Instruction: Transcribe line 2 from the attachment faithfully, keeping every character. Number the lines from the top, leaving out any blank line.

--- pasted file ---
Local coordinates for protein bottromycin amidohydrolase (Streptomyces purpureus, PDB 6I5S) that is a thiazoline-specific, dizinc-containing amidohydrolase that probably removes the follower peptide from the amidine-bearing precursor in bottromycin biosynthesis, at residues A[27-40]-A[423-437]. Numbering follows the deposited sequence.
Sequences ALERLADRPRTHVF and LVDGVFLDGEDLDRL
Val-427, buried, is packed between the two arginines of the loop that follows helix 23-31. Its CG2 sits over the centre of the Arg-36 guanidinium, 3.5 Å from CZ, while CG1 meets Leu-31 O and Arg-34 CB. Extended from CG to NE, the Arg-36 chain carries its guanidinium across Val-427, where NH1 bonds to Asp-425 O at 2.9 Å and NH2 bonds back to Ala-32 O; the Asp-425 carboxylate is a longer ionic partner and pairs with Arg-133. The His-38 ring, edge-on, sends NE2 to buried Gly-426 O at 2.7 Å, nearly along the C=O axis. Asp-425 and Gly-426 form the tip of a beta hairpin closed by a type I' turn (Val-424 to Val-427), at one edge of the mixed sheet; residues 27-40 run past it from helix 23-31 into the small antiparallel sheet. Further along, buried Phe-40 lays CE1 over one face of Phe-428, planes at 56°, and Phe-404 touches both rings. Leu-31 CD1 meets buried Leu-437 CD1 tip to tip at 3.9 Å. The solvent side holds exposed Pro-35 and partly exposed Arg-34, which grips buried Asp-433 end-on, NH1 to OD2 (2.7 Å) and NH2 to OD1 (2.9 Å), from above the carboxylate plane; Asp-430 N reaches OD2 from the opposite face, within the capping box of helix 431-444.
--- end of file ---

Sequences ALERLADRPRTHVF and LVDGVFLDGEDLDRL